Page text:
Posted by: michelle g | March 19, 2011

Moving toward “residual” benefits

It fueled my love for missions.  I’m talking about a short-term mission trip.  It began with Alaska in 1995.  Amazing and transforming opportunities in Jamaica, Mexico, and India soon followed.  But even at the time, I felt a void.  Now I think I know now what was missing—a lack of a long-term involvement with the local church.  I think short-term teams are beginning to see the benefit of creating longer-lasting relationships where they serve—as well as engaging in activities that offer more “residual” benefits to the local hosts.

Here in Uganda, I have reflected on this topic and discussed it with some local leaders.  We discussed how nice it would be for more groups to do deep spiritual and biblical teaching.  For example, adults here often lack bibles or the guidance on how to read and study them.  Teaching basic life skills (money management, hygiene, setting realistic goals, etc.) would help people re-assess and re-organize their life situation.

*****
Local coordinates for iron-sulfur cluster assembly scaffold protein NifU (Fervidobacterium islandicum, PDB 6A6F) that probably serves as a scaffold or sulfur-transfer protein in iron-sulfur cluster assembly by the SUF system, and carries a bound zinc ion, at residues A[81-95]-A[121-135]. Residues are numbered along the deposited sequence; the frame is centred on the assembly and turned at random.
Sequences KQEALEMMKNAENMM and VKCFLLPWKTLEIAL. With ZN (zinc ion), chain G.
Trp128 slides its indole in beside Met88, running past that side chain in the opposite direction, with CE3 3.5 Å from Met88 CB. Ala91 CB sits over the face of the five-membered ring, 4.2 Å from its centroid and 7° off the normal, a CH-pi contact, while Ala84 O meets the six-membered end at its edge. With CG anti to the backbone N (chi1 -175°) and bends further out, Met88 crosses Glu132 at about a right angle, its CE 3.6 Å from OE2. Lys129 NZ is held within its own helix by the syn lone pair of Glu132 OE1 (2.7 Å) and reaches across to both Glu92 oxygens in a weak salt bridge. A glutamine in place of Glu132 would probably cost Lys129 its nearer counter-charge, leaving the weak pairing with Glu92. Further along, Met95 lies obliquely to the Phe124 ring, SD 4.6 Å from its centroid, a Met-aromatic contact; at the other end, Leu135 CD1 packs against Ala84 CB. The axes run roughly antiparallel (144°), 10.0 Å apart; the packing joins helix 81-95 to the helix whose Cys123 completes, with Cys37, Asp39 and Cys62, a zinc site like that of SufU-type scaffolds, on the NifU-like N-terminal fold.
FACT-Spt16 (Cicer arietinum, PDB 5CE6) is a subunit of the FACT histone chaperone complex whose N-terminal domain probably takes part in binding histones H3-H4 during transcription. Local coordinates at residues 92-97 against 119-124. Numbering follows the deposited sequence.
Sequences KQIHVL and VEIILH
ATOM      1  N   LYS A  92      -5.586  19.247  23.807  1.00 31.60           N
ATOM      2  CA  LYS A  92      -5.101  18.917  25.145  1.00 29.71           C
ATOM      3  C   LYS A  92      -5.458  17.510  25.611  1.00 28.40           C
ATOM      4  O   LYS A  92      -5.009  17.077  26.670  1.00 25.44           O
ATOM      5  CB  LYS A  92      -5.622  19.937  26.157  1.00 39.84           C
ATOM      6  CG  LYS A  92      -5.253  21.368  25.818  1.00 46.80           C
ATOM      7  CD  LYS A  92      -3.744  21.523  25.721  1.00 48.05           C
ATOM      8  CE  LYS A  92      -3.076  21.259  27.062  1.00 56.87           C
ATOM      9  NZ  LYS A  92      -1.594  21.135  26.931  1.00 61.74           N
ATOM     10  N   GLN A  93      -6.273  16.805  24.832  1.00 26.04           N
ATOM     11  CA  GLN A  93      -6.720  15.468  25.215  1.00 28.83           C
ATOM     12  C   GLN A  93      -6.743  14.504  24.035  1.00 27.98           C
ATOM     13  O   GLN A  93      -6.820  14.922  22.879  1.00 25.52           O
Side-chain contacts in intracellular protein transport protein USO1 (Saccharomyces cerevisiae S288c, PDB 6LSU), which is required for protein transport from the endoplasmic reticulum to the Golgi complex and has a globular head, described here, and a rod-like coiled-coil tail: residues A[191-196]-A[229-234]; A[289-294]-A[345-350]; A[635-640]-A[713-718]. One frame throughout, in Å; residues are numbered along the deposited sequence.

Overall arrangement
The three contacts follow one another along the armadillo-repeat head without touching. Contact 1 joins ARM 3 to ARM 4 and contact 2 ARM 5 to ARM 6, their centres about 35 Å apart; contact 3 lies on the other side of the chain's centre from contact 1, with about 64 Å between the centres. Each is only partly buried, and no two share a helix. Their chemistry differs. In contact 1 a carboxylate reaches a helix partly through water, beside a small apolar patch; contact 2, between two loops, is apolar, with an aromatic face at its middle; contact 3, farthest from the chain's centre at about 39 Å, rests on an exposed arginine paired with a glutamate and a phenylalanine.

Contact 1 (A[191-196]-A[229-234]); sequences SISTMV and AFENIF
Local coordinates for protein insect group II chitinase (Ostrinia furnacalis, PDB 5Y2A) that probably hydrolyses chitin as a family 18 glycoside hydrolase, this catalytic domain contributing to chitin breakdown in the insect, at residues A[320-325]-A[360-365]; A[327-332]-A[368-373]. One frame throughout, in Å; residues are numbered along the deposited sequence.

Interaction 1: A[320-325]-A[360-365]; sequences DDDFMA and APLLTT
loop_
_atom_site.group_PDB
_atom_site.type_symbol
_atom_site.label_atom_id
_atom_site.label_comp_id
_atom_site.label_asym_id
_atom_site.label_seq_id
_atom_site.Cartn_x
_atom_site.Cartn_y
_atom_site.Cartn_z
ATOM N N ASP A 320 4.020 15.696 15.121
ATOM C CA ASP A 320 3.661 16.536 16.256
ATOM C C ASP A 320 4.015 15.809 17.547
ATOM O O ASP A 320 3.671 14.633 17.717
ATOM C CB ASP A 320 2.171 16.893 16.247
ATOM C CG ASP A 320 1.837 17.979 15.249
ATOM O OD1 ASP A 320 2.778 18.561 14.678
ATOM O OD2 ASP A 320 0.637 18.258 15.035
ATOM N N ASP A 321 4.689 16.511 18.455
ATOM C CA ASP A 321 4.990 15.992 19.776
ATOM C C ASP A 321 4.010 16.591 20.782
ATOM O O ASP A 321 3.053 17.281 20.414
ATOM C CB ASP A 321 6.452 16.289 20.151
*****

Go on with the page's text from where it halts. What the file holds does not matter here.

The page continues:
I have already seen how this can be so helpful.  The pastor’s wives have gained a simple skill of bead/necklace making.  They can sell necklaces to put food on the table, put their kids through school, or save for a long-term dream like opening a shop.  They’ve also recently learned the art of cake-making.  Practical skills can give such hope.  The pastor’s wives have also been practicing how to read and apply the bible to their lives, by the way.

Can short-term teams think long-term?  Can they foster the growth of spiritual and practical life-skills that will make a lasting difference long after they’ve returned home?


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